ARM Cortex-M processors like STM32, Kinetis or EFM32 support live variable watch, a debugger feature that update the variables in a watch view in (almost) real-time as the target system executes at full speed. This feature is incredibly useful and can quickly help identify many bugs. Still, it appears many Cortex-M developers are not aware of this important debug capability.
I wrote another blog post on this topic some months ago, but I keep getting questions on the subject so I will cover live "real-time" variable watch once more. I would argue this capability is so useful and important, that professional embedded developers should not use an IDE without this ability. Let’s see how live variable watch debugger windows can be useful.
Often it is not very helpful to stop the execution on a breakpoint to query the target system variable values. Perhaps because you don’t want to debug the code in the first place. Maybe you run the embedded system during field tests or in the lab, and the target system reads and processes live sensor data. You don’t want to debug the software, but rather just “look inside” to see what is going on as the system performs its regular duties. In this situation, wouldn’t it be great to see how the variable values change in real-time right from within the debugger?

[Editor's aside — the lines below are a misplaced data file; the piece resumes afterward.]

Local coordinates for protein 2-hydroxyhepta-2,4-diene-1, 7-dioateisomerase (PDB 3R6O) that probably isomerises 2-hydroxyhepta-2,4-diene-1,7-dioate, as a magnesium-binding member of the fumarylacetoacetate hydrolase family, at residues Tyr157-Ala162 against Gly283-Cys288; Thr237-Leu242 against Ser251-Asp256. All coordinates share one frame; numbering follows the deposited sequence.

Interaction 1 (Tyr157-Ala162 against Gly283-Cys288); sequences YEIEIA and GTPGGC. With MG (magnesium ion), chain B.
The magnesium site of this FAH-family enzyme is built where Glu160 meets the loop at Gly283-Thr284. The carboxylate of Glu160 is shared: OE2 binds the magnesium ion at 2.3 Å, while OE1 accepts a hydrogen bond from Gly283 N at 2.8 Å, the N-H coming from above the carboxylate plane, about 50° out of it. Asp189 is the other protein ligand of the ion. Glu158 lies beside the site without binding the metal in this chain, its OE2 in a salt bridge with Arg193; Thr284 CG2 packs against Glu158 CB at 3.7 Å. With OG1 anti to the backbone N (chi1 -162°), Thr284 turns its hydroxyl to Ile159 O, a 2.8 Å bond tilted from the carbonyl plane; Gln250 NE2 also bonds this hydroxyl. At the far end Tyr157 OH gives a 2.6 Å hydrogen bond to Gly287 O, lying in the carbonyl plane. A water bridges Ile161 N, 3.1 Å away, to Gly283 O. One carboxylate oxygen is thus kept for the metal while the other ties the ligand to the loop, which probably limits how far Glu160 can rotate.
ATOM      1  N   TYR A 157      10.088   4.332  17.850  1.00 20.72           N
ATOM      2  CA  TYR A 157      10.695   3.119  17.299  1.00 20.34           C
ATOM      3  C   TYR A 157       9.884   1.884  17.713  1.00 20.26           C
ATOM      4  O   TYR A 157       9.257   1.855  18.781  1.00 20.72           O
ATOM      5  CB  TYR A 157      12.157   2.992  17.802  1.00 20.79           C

Another scenario is when your embedded product has moving parts, and you want to read the axis positions as a machine turns or moves. Or you are in the metering or industrial control business, continuously reading values from various sensors as they are processed. In situations like these, it is useful to read and display variable values live when the target runs at full speed.
Atollic TrueSTUDIO has a “Live Expressions” view in the debugger perspective, providing developers with this capability. TrueSTUDIO not only show an unlimited number of variables with live update but can also compute and display the result of complex mathematical expressions in “real-time” as well. The Live Expressions view supports structures and array elements for a full, “at-a-glance” visualization of complex data structures too.
If you are using a Cortex-M processor like STM32, Kinetis, LPC or EFM32, and you use the Atollic TrueSTUDIO IDE with a SEGGER J-Link JTAG probe, you may want to try this capability. While this is a very useful tool in your debugging toolbox, it is also a very useful for system-level testing and customer demos during prototyping or early development phases.
This capability is not supported with all JTAG probes, however. In case you are using the ST-LINK JTAG probe instead of SEGGER J-Link, you can use the Serial Wire Viewer (SWV) data trace interface to achieve a similar capability. To read more on event- and data- tracing using SWV/SWO on ARM Cortex-M devices, read this whitepaper: